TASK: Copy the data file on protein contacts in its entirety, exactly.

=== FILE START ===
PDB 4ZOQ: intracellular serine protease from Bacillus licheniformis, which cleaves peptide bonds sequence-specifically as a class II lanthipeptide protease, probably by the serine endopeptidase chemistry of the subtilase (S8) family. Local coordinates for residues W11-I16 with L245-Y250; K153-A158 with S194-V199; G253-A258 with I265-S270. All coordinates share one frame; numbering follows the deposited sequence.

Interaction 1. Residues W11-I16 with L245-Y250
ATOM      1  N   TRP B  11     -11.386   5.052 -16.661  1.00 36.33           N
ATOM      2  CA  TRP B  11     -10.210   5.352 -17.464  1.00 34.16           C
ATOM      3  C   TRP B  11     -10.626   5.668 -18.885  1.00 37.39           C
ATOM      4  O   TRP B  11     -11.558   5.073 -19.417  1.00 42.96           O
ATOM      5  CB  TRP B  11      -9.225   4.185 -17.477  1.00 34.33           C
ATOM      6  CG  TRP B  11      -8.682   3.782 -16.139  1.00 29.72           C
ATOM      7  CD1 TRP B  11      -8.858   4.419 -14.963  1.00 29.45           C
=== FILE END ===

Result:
PDB 4ZOQ: intracellular serine protease from Bacillus licheniformis, which cleaves peptide bonds sequence-specifically as a class II lanthipeptide protease, probably by the serine endopeptidase chemistry of the subtilase (S8) family. Local coordinates for residues W11-I16 with L245-Y250; K153-A158 with S194-V199; G253-A258 with I265-S270. All coordinates share one frame; numbering follows the deposited sequence.

Interaction 1. Residues W11-I16 with L245-Y250
ATOM      1  N   TRP B  11     -11.386   5.052 -16.661  1.00 36.33           N
ATOM      2  CA  TRP B  11     -10.210   5.352 -17.464  1.00 34.16           C
ATOM      3  C   TRP B  11     -10.626   5.668 -18.885  1.00 37.39           C
ATOM      4  O   TRP B  11     -11.558   5.073 -19.417  1.00 42.96           O
ATOM      5  CB  TRP B  11      -9.225   4.185 -17.477  1.00 34.33           C
ATOM      6  CG  TRP B  11      -8.682   3.782 -16.139  1.00 29.72           C
ATOM      7  CD1 TRP B  11      -8.858   4.419 -14.963  1.00 29.45           C